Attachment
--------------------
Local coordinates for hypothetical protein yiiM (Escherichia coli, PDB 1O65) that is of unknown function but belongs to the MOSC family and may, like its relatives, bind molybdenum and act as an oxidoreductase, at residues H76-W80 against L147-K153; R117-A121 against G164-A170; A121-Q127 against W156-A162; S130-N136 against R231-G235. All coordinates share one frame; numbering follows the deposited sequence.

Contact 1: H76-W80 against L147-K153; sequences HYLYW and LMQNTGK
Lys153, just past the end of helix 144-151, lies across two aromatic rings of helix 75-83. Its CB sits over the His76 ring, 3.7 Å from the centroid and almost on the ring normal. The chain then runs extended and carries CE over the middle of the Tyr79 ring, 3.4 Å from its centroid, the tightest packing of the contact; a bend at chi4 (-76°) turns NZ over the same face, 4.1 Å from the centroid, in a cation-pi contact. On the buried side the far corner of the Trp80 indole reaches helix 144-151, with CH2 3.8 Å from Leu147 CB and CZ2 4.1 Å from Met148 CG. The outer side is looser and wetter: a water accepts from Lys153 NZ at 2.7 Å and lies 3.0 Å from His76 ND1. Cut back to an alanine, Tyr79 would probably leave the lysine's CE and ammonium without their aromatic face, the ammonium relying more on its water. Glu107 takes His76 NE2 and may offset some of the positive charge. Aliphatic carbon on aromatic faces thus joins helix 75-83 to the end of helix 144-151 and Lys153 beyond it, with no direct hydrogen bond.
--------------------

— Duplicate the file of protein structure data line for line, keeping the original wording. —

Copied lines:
Local coordinates for hypothetical protein yiiM (Escherichia coli, PDB 1O65) that is of unknown function but belongs to the MOSC family and may, like its relatives, bind molybdenum and act as an oxidoreductase, at residues H76-W80 against L147-K153; R117-A121 against G164-A170; A121-Q127 against W156-A162; S130-N136 against R231-G235. All coordinates share one frame; numbering follows the deposited sequence.

Contact 1: H76-W80 against L147-K153; sequences HYLYW and LMQNTGK
Lys153, just past the end of helix 144-151, lies across two aromatic rings of helix 75-83. Its CB sits over the His76 ring, 3.7 Å from the centroid and almost on the ring normal. The chain then runs extended and carries CE over the middle of the Tyr79 ring, 3.4 Å from its centroid, the tightest packing of the contact; a bend at chi4 (-76°) turns NZ over the same face, 4.1 Å from the centroid, in a cation-pi contact. On the buried side the far corner of the Trp80 indole reaches helix 144-151, with CH2 3.8 Å from Leu147 CB and CZ2 4.1 Å from Met148 CG. The outer side is looser and wetter: a water accepts from Lys153 NZ at 2.7 Å and lies 3.0 Å from His76 ND1. Cut back to an alanine, Tyr79 would probably leave the lysine's CE and ammonium without their aromatic face, the ammonium relying more on its water. Glu107 takes His76 NE2 and may offset some of the positive charge. Aliphatic carbon on aromatic faces thus joins helix 75-83 to the end of helix 144-151 and Lys153 beyond it, with no direct hydrogen bond.